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28 Cards in this Set

  • Front
  • Back

Sexual appetite: Lady Would-be

"a beauty, ripe, as harvest!... And flesh, that melteth, in the tough, to blood! Bright as your gold, and lovely, as your gold!"

"Tis no sin, love’s fruits to steal"

Sexual appetite: Volpone's comments towards Celia:

"like a flame"

"ambitious fire"

"burning heat"

"heap of cinders"

"my liver melts

Sexual appetite: "Corvino:
“Do not I know if women have a will”
Sexual appetite: "Lady Wouldbe:
"expel my appetite"

- Avarice: Volpone's greed consequently ends with him losing everything he attained through manipulation and duplicity.

“only for hope of gain, and that uncertain, he would have sold his part of Paradise for ready money”

- Avarice: Volpone

“possess wealth, as sick men possess fevers”

- Avarice: Volpone

"What a rare punishment / Is avarice to itself."

- Avarice: Volpone

“All which I suffer, playing with their hopes,/ And am content to coin them into profit,/To look upon their kindness, and take more”

- Avarice: Volpone

“Oh, thou son of Sol (But brighter than thy father) let me kiss, /With adoration, thee, and every relic /Of sacred treasure in this blessed room.”

- Avarice: Volpone

"Letting the cherry knock against their lips,/ And draw it by their mouths, and back again"

- Avarice: Volpone

"riches, the dumb God that giv’st all men tongues; /That canst do nought, and yet mak’st men do all things"

- Power/Control: (To Celia) Corvino:

"I will buy some slave whom I will kill, and bind thee to him alive; and at my window how you forth"

- Power/Control: Corvino:

“Obedient, and a wife”

- Power/Control: Corvino to Celia:

"you will not be rebellious"- accompanied with stage direction: "drags her toward the bed"

- Power/Control: Volpone:

"pray him to come more often"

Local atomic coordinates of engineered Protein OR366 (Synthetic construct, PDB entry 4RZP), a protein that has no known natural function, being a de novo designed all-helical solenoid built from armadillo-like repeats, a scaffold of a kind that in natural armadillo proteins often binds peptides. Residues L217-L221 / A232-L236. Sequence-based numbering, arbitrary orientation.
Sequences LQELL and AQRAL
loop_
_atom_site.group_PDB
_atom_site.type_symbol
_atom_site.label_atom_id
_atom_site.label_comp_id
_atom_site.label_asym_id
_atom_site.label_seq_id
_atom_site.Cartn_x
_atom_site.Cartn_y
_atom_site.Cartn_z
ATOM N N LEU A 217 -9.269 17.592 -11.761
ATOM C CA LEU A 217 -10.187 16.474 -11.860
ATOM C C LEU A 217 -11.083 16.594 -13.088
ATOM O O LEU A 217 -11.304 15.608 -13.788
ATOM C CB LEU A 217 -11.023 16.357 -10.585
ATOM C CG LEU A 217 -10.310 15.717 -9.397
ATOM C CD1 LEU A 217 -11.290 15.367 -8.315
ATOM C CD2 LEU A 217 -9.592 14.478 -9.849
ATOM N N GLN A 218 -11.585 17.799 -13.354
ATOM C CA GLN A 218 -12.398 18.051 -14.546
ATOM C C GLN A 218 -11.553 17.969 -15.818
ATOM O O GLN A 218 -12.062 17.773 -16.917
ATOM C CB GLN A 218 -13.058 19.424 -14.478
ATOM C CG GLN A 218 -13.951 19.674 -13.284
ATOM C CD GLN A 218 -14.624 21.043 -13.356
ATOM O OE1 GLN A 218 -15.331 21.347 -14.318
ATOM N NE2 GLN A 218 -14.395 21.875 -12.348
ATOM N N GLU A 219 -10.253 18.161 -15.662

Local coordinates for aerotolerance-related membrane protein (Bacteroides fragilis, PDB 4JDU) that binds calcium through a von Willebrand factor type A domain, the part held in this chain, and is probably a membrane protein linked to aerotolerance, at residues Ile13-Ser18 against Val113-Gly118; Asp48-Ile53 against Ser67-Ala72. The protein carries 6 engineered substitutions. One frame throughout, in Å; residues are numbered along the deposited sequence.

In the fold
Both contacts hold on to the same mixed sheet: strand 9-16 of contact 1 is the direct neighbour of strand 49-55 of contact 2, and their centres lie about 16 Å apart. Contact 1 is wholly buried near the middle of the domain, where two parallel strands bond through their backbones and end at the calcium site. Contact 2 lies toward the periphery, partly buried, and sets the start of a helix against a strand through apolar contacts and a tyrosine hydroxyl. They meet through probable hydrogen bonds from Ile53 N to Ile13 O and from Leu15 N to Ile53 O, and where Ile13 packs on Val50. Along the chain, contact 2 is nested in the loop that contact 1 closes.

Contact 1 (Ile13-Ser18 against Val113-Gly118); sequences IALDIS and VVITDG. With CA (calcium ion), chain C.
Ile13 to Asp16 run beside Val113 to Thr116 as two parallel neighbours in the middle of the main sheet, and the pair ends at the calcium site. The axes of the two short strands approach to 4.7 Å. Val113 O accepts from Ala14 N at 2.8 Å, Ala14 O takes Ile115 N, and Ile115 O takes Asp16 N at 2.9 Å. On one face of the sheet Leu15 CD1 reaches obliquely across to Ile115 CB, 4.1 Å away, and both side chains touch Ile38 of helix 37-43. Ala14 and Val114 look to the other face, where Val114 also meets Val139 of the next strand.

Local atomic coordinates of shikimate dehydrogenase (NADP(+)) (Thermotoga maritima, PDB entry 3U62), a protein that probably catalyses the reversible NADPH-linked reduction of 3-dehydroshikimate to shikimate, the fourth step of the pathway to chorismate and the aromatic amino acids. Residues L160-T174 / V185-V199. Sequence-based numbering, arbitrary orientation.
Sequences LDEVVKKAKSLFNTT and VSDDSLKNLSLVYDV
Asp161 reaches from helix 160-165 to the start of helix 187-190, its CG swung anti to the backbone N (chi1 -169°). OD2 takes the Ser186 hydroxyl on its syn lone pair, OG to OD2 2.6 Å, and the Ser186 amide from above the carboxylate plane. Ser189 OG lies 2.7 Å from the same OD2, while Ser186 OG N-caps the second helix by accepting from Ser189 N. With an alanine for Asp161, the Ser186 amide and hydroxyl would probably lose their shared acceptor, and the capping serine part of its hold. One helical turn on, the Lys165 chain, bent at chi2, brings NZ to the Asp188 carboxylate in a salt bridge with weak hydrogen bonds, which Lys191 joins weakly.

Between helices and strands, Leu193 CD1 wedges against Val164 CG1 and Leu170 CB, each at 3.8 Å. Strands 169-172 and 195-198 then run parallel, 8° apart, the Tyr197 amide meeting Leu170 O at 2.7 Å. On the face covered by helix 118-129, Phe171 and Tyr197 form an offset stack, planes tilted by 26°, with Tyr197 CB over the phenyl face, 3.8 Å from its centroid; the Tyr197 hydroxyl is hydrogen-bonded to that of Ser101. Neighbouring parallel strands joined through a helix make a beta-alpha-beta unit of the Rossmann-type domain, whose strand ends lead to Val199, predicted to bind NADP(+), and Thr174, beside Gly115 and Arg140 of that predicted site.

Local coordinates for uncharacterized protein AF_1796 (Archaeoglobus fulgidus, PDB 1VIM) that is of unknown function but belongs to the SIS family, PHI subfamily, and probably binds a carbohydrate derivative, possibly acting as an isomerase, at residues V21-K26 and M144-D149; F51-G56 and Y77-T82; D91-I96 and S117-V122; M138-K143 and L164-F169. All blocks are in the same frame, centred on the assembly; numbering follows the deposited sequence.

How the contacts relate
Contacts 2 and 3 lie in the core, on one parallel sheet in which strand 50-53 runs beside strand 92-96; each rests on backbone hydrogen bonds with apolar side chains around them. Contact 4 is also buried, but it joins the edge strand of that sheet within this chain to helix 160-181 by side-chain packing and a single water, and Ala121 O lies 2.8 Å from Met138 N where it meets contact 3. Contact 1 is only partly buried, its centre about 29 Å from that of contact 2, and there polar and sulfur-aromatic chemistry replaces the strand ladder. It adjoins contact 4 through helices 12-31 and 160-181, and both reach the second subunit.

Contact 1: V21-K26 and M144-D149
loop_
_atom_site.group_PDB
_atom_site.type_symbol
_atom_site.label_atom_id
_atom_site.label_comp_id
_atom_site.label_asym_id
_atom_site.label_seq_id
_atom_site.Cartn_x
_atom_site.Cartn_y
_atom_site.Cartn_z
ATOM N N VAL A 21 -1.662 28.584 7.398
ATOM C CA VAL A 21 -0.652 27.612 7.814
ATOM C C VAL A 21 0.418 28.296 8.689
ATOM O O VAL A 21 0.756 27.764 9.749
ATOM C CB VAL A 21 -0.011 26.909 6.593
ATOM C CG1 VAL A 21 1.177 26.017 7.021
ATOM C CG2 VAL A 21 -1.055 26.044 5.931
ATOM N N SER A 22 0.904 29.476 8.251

- Power/Control: Mosca objectifying Celia:

"the blazing star of Italy"

"she's kept as warily as is your gold",

Greed/power: Volpone

"This hope/ is such a bait, it covers any hook"

Hope makes men behave out of character


"With empty hand men may none haukes lure"

"One can lure no hawks with an empty hand."

Connotations of temptation and capturing men for her own pleasure


"An housbonde I wol have -- I wol nat lette --/ Which shal be bothe my dettour and my thral,"

"A husband I will have -- I will not desist -- / Who shall be both my debtor and my slave"

She is not going to have anything to chance, she will direct what the husbands do and how they behave

Manipulation/power: WOB PROLOGUE

They had me yeven hir lond and hir tresoor; / Me neded nat do lenger diligence

They had given me their land and their treasure / I needed not work hard any longer

Boasts about her power and how she mistreats her husbands, achieved 'maistrie' or 'sovereinete'

Deception: Voltore:

"So much more full of danger is his vice/that can beguille so under shade of virtue"

Those who appear to be good though their behaviour can be bad on the inside. This is true of Mosca and Volpone, but ironically sad about Bonario.

Deception/ Appearance VS reality: WOBPrologue

Thow seyst we wyves wol oure vices hide / Til we be fast, and thanne we wol hem shewe --

Thou sayest we wives will hide our vices / Until we be securely tied (in marriage), and then we will them show --

Appear to be good until married then show their badness


Power of sex: WOB prologue

'In wyfhod I wold use myn instrument''

"Myn housbonde shall it have bothe eve and morwe,"

"I have the power duringe al my lyf/ Upon his propre body,''

"I wolde no lenger in the bed abide,/... Til he had maad his raunson unto me;'

Belief in stars/personality: WOB prologue

'I koude noght withdrawe/ My chambre of Venus from a good felawe.'

'Stibourn I was as is a leonesse,'

Quotes from the Tale : WOB prologue

'I grante thee life if thou kanst tellen me/ What thing it is that wommen moost desiren.'

'For gentillesse cometh fro God allone,/ Thanne comth oure verray gentillesse of grace;'

Sex as economic concept of financial gain : WOB prologue

'For winning wolde I al his lust endure'

For profit I would endure all his lust,

Hypocritical and anti-feminist nature : WOB prologue

'swere and lyen as a woman kan'- taken directly from 'Le Roman de la Rose'

Swear and lie, as a woman can.

Challenging men's authority

'Who peyntede the leon, tel me who? /By God! If wommen hadde writen stories' .... 'They wolde han writen of men moore wikkednesse'

Who painted the lion, tell me who? / By God, if women had written stories,... They would have written of men more wickedness